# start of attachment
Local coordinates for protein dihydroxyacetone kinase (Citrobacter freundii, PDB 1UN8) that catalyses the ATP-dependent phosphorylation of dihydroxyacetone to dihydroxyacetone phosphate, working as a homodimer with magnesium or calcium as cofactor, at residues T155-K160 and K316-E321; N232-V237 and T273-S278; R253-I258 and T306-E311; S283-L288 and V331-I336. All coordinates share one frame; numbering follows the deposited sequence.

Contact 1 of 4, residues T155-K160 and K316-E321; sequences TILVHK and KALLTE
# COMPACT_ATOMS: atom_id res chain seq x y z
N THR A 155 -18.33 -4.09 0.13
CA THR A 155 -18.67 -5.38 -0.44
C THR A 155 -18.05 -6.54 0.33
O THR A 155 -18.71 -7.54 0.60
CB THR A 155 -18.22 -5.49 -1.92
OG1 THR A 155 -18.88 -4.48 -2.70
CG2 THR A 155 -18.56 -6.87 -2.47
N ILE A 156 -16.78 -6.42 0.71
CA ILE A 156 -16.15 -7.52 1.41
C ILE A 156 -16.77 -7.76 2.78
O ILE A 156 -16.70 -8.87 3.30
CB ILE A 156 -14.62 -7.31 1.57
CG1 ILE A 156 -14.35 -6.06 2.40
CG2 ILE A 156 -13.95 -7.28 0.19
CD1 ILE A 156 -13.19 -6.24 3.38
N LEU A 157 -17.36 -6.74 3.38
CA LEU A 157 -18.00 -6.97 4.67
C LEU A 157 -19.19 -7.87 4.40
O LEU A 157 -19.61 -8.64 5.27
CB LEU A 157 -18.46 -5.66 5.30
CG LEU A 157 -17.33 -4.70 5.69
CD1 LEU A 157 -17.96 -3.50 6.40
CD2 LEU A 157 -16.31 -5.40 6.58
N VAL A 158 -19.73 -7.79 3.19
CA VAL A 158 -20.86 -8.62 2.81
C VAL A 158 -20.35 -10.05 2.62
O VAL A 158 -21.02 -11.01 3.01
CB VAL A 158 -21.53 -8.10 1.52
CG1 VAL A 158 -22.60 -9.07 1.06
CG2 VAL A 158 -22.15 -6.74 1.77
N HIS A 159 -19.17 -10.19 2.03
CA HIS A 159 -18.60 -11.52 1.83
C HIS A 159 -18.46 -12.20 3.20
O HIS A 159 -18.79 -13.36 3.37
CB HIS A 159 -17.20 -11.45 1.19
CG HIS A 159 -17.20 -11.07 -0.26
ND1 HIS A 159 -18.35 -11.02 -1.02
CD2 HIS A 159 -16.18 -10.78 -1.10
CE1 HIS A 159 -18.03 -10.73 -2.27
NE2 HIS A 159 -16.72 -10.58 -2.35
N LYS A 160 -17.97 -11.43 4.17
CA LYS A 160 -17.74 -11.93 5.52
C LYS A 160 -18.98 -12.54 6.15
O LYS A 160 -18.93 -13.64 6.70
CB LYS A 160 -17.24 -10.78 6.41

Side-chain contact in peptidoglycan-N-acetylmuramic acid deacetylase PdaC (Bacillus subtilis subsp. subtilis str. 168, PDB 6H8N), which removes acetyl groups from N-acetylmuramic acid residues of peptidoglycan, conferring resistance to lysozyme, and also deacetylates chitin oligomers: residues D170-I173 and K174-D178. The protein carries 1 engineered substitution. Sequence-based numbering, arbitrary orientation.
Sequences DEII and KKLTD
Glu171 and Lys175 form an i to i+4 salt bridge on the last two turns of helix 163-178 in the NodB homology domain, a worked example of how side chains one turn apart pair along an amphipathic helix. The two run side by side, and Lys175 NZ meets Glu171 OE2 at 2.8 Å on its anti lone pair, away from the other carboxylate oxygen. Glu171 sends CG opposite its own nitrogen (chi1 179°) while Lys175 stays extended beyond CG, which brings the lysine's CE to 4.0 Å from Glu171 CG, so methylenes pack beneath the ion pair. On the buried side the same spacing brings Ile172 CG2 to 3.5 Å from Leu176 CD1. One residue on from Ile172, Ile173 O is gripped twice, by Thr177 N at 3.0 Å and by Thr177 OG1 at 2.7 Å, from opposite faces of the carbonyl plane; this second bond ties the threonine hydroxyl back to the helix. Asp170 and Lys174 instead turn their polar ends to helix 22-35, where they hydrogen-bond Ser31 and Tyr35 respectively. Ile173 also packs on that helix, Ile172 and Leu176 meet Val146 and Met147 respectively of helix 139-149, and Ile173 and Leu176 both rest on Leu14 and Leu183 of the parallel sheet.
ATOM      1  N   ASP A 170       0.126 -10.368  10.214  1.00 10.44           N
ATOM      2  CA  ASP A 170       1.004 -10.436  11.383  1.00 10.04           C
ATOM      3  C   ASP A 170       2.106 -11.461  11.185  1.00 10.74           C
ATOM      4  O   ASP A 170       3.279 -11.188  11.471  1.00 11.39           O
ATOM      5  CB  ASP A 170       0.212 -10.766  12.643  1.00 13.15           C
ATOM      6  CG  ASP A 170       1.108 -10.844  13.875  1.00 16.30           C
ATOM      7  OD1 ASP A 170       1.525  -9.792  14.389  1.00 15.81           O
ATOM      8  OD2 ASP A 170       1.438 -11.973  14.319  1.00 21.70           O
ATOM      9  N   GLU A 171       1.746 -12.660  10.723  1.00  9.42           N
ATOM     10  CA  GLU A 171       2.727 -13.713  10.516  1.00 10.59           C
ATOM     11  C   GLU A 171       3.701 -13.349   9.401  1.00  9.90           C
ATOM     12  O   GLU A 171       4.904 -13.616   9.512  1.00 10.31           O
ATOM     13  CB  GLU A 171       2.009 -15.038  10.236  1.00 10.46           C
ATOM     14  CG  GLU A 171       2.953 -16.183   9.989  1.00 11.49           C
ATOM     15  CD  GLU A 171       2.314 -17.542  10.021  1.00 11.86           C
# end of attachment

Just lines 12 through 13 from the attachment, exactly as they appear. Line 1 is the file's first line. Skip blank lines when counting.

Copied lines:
CA ILE A 156 -16.15 -7.52 1.41
C ILE A 156 -16.77 -7.76 2.78